Monday, October 5, 2015

DNA Barcodes from types

Type specimens have high scientific importance because they provide the only certain connection between the application of a Linnean name and a physical specimen. Many other individuals may have been identified as a particular species, but their linkage to the taxon concept is inferential. Because type specimens are often more than a century old and have experienced conditions unfavorable for DNA preservation, success in sequence recovery has been uncertain.

Earlier studies have shown that standard molecular methods can also be applied to type material of soft-bodied insects but success is rather mixed. Dried, mounted specimens can yield viable DNA even over 100 years after collection from as little as a single leg. Past studies usually included a number of PCR reactions to generate a set of short amplicons which could be assembled into a barcode contig. The problem is that templates can be depleted before the full sequence is recovered especially when many amplification reactions are required. This is extremely problematic if only one type specimen for a species is available.

In a new study coming out of BIO my colleagues used multiplex PCR to generate short amplicons covering the barcode region and then Next Generation Sequencing (NGS) for their characterization. They started with conventional Sanger sequencing of 1820 type specimens of the moth family Geometridae from the Natural History Museum,London as part of a project to develop a strongly validated taxonomic system to support species inventories and studies of host plant use in Papua New Guinea. For their comparative NGS run the colleagues picked single representatives from 30 different genera of the family, all between 102 and 123 years old.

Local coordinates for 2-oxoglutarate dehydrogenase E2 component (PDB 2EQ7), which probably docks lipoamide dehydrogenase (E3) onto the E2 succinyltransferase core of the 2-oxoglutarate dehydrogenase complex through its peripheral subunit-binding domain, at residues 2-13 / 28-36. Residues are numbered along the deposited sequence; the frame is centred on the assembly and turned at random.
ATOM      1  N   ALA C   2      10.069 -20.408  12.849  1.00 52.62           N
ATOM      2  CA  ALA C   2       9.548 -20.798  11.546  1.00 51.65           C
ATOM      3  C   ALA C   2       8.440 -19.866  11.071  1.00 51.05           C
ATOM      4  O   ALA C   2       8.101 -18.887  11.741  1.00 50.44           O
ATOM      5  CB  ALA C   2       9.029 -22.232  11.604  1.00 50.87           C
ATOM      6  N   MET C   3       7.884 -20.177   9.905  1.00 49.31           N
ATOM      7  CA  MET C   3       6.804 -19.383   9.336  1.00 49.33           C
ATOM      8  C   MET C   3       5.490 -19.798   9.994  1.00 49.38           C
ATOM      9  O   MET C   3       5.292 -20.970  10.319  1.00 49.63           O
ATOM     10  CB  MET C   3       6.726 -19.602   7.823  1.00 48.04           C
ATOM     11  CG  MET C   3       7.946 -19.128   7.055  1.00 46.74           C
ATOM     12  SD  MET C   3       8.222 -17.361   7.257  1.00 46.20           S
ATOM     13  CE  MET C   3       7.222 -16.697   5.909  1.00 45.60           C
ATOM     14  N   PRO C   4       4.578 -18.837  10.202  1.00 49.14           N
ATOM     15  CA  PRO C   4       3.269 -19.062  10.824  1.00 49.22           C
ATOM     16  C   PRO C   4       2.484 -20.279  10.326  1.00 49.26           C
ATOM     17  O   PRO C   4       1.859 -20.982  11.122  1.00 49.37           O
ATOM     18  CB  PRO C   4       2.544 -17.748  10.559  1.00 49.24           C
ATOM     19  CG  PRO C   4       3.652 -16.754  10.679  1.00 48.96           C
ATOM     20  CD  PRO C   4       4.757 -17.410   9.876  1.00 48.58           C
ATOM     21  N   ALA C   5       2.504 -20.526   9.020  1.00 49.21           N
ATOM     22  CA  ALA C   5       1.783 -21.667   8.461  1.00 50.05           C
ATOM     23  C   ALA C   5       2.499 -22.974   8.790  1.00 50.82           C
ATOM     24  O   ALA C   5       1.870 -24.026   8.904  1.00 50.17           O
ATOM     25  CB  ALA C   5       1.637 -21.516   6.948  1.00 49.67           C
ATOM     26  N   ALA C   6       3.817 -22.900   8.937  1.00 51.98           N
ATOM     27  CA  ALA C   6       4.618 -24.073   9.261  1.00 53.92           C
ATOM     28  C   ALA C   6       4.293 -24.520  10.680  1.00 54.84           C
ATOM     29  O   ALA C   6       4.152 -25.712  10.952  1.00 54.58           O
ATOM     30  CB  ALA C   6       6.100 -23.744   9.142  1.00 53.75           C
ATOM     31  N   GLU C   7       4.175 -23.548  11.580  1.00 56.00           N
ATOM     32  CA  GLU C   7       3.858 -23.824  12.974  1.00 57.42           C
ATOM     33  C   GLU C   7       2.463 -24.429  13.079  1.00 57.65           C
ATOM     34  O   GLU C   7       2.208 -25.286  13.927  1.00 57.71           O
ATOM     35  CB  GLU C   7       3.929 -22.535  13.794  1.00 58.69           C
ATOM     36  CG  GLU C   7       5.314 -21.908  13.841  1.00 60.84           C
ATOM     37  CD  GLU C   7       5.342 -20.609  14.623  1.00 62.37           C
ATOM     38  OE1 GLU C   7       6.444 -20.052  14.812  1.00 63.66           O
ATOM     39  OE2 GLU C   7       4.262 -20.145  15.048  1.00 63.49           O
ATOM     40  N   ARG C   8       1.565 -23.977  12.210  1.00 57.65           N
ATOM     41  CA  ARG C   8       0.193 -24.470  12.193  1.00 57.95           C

They were able to recover sequence information from all specimens with average read lengths ranging from 458bp to 610bp which is impressive. But the inevitable question is if such an approach is not cost-prohibitive at this point. This is what the study authors have to say and I find that very encouraging:

By sequencing ten specimens in each NGS run, costs were similar to Sanger analysis. Future increases in the number of specimens processed in each run promise substantial reductions in cost, making it possible to anticipate a future where barcode sequences are available from most type specimens.  

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